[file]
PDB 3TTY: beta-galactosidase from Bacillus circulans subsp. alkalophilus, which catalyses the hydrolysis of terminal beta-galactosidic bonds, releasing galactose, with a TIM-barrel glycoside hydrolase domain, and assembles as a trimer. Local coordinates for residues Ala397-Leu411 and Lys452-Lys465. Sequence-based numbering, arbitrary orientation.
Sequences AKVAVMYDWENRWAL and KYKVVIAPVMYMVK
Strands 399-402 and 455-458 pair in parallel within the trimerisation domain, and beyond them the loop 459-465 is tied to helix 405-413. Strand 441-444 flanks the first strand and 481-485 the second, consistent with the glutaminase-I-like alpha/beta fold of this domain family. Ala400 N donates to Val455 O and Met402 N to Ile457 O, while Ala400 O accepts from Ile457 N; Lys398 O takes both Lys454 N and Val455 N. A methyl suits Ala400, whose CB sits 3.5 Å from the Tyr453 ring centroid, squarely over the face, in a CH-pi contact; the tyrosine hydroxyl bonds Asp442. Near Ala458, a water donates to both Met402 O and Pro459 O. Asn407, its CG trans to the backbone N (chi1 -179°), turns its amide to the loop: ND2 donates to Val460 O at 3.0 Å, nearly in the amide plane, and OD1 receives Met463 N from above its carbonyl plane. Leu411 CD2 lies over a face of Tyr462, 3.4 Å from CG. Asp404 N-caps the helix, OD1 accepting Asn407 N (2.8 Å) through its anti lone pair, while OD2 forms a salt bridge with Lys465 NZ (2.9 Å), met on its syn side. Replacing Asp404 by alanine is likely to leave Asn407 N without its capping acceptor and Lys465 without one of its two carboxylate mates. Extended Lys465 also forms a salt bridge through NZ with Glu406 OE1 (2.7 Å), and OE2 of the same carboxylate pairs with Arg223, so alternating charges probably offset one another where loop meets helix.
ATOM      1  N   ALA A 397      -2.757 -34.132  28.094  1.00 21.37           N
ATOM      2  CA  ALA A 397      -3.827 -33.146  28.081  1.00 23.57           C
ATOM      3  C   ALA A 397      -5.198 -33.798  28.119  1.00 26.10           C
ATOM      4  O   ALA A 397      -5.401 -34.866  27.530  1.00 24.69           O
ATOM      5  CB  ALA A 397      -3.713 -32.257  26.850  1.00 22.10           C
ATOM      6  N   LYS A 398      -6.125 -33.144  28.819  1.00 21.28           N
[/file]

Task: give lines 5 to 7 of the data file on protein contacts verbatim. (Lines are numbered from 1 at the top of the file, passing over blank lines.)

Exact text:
ATOM      2  CA  ALA A 397      -3.827 -33.146  28.081  1.00 23.57           C
ATOM      3  C   ALA A 397      -5.198 -33.798  28.119  1.00 26.10           C
ATOM      4  O   ALA A 397      -5.401 -34.866  27.530  1.00 24.69           O